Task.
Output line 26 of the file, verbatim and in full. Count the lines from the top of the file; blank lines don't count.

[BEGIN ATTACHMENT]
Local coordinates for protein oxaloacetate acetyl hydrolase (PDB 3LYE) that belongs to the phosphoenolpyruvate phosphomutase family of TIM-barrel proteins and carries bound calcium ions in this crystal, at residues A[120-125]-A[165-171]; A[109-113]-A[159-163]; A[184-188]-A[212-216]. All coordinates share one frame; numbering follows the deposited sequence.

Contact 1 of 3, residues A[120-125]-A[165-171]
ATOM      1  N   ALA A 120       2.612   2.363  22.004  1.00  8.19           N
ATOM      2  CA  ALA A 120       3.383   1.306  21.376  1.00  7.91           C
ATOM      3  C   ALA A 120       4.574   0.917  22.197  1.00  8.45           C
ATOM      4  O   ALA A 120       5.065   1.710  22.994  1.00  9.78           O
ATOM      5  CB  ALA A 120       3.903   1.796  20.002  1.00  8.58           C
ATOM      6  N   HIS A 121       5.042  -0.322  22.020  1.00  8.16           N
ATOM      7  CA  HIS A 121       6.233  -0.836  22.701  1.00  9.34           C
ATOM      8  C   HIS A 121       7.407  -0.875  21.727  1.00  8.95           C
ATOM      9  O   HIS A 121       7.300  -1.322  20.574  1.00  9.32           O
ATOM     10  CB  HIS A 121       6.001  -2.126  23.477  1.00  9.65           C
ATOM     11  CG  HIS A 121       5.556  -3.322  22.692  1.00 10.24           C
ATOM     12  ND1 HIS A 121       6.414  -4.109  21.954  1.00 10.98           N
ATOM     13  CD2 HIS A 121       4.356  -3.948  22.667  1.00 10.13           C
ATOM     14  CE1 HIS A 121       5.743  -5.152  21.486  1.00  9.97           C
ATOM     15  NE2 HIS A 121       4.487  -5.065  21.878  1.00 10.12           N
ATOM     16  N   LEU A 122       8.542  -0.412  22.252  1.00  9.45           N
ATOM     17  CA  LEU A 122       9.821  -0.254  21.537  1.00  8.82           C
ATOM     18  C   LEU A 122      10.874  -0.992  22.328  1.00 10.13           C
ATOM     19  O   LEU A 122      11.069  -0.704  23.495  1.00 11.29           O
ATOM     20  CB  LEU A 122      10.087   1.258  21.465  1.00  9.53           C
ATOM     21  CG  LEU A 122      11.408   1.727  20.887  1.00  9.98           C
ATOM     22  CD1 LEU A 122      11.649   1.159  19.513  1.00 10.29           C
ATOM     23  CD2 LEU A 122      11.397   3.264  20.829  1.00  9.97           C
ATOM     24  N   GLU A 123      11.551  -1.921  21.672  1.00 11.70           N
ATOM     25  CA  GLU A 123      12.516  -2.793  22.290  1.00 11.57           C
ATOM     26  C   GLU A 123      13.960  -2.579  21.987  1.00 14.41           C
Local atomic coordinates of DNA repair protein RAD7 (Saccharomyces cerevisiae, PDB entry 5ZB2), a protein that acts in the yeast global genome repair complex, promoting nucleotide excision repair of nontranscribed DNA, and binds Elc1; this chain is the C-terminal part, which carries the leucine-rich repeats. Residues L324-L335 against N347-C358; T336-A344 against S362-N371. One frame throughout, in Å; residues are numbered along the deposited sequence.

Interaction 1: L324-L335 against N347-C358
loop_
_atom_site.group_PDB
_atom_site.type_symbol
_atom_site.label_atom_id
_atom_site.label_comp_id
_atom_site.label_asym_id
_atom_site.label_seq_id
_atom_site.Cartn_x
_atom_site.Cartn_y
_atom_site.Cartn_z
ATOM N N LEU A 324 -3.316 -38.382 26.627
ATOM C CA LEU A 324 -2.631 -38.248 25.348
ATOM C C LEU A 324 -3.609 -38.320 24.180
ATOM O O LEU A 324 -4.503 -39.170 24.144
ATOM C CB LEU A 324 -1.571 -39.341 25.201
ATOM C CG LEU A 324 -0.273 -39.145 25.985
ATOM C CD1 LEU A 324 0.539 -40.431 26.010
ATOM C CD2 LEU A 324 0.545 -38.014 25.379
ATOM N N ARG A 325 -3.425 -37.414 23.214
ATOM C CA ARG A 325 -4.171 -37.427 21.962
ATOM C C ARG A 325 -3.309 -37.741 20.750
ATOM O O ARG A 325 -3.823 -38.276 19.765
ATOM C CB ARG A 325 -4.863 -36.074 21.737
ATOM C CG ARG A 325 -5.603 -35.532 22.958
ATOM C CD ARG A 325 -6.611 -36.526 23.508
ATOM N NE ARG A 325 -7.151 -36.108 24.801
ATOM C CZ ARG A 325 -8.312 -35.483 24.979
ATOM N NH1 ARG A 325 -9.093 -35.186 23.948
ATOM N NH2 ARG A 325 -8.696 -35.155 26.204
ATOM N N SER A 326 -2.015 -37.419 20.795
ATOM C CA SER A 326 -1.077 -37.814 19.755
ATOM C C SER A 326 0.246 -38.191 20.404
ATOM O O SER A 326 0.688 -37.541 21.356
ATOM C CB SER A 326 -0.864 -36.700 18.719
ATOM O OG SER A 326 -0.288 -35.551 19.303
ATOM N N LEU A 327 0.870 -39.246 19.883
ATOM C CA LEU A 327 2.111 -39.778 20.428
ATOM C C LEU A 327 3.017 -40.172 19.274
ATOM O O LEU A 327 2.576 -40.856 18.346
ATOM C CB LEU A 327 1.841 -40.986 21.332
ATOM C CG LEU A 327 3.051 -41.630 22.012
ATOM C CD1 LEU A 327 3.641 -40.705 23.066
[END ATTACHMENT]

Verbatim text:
ATOM     24  N   GLU A 123      11.551  -1.921  21.672  1.00 11.70           N